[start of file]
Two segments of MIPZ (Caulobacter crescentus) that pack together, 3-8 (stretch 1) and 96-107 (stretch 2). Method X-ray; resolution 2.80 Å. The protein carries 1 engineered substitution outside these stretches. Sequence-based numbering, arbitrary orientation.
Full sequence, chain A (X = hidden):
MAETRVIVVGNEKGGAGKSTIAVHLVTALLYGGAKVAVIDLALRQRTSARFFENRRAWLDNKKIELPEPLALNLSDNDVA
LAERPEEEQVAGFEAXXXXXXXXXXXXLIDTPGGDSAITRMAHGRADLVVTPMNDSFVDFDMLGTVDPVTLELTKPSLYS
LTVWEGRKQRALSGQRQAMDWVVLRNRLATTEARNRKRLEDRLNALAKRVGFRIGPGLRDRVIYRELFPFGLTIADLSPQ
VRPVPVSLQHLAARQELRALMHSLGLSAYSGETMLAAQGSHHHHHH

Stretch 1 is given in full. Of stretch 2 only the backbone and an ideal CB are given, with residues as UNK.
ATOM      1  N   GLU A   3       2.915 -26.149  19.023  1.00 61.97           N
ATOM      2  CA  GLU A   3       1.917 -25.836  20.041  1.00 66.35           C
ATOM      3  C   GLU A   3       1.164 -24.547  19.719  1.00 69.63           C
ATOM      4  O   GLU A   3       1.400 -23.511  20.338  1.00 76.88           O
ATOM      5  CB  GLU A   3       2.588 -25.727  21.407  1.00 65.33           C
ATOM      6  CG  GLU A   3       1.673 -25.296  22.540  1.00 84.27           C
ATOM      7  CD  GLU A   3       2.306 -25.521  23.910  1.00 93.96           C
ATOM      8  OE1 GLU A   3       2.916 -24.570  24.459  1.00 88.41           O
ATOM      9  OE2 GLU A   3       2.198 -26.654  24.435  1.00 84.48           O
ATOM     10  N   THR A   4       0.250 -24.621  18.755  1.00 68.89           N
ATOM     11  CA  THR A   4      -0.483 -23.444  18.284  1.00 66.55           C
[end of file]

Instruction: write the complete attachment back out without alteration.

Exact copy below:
Two segments of MIPZ (Caulobacter crescentus) that pack together, 3-8 (stretch 1) and 96-107 (stretch 2). Method X-ray; resolution 2.80 Å. The protein carries 1 engineered substitution outside these stretches. Sequence-based numbering, arbitrary orientation.
Full sequence, chain A (X = hidden):
MAETRVIVVGNEKGGAGKSTIAVHLVTALLYGGAKVAVIDLALRQRTSARFFENRRAWLDNKKIELPEPLALNLSDNDVA
LAERPEEEQVAGFEAXXXXXXXXXXXXLIDTPGGDSAITRMAHGRADLVVTPMNDSFVDFDMLGTVDPVTLELTKPSLYS
LTVWEGRKQRALSGQRQAMDWVVLRNRLATTEARNRKRLEDRLNALAKRVGFRIGPGLRDRVIYRELFPFGLTIADLSPQ
VRPVPVSLQHLAARQELRALMHSLGLSAYSGETMLAAQGSHHHHHH

Stretch 1 is given in full. Of stretch 2 only the backbone and an ideal CB are given, with residues as UNK.
ATOM      1  N   GLU A   3       2.915 -26.149  19.023  1.00 61.97           N
ATOM      2  CA  GLU A   3       1.917 -25.836  20.041  1.00 66.35           C
ATOM      3  C   GLU A   3       1.164 -24.547  19.719  1.00 69.63           C
ATOM      4  O   GLU A   3       1.400 -23.511  20.338  1.00 76.88           O
ATOM      5  CB  GLU A   3       2.588 -25.727  21.407  1.00 65.33           C
ATOM      6  CG  GLU A   3       1.673 -25.296  22.540  1.00 84.27           C
ATOM      7  CD  GLU A   3       2.306 -25.521  23.910  1.00 93.96           C
ATOM      8  OE1 GLU A   3       2.916 -24.570  24.459  1.00 88.41           O
ATOM      9  OE2 GLU A   3       2.198 -26.654  24.435  1.00 84.48           O
ATOM     10  N   THR A   4       0.250 -24.621  18.755  1.00 68.89           N
ATOM     11  CA  THR A   4      -0.483 -23.444  18.284  1.00 66.55           C